• Brunken, S.; Kratzig, A.; Bogdanoff, P.; Fiechter, S.; Ellmer, K.: Structural, Optical and Electrical Properties of RuS2+x Films Prepared by Reactive Magnetron Sputtering. Thin Solid Films 527 (2013), p. 16-20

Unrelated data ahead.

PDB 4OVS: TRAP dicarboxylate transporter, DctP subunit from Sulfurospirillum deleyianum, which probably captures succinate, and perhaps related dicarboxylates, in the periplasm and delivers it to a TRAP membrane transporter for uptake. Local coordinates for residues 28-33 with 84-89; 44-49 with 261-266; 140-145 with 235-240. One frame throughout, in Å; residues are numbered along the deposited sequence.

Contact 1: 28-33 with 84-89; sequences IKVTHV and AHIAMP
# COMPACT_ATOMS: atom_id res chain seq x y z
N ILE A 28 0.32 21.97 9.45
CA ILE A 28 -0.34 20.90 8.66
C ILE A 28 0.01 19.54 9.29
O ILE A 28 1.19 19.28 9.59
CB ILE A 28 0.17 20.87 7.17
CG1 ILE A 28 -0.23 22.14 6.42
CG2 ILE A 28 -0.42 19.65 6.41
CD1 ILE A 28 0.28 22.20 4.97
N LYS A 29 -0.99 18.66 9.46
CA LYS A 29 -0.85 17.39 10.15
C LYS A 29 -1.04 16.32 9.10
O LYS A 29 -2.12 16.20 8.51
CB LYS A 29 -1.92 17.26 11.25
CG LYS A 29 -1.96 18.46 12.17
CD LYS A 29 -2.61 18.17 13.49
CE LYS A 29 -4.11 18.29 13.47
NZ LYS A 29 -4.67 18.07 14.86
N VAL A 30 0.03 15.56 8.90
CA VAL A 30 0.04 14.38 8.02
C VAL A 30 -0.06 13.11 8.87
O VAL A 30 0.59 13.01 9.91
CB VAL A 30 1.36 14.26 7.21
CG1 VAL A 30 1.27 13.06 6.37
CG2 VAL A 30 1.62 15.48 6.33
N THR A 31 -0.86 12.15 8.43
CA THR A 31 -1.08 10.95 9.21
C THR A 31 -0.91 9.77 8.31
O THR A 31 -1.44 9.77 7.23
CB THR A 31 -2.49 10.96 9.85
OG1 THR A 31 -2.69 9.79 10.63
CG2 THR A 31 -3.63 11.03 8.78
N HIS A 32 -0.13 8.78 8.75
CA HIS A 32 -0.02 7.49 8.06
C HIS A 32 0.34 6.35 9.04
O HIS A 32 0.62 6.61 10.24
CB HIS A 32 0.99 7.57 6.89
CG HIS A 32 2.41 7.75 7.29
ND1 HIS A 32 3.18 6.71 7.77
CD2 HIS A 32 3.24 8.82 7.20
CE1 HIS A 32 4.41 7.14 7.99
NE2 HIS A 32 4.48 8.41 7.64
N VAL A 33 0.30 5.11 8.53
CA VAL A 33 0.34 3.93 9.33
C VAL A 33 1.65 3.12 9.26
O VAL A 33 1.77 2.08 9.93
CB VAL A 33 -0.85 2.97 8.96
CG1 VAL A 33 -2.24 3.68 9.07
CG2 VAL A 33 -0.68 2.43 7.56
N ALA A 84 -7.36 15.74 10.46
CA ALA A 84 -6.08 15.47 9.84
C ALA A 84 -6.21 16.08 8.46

Thin layers of ruthenium sulfide (RuS2 ± x, laurite) were deposited on a heated substrate by reactive magnetron sputtering using a metallic ruthenium target and H2S as reactive gas. The balanced magnetron plasmas were excited by a direct-current (DC) or a radio-frequency (RF, 27 MHz) power supply, respectively. To comprehensively study the influence of substrate temperature, H2S partial pressure and total pressure of Ar–H2S mixtures of different ratio on film composition, density, film structure, morphology and optical as well as electrical properties series of layers were deposited on different substrates such as titanium foil, glassy carbon and oxidized silicon wafers. Highest density of 5.5 to 5.6 g cm− 3 in films of 600 nm thickness deposited on glassy carbon was found using a total sputtering pressure in the sputter chamber of 0.5–1.5 Pa, a DC sputter power of 100 W and an Ar:H2S ratio = 3:1 at a substrate temperature Tsub = 360 °C. Layers deposited on glassy carbon at a pressure > 1 Pa were sulfur rich with a S-to-Ru ratio of 2.1. To elucidate phase formation during film growth in-situ energy dispersive X-ray diffraction experiments were performed employing Ti foil and thermally oxidized Si wafers as substrates. In both cases ruthenium rich (S:Ru = 1.7) seed layers were formed prior to the growth of nearly stoichiometric laurite crystallites. Evaluating the width of the diffraction peaks 111 and 200 a growth of laurite grains from 20 to 40 nm was inferred when increasing the substrate temperature from 150 to 450 °C. The formation of larger grains is correlated with an increase in resistivity. Absorption spectra obtained from laurite layers deposited under RF sputter conditions at substrate temperatures of 360 and 430 °C indicate a direct band gap of 1.8 eV and a high number of defect states in the band gap.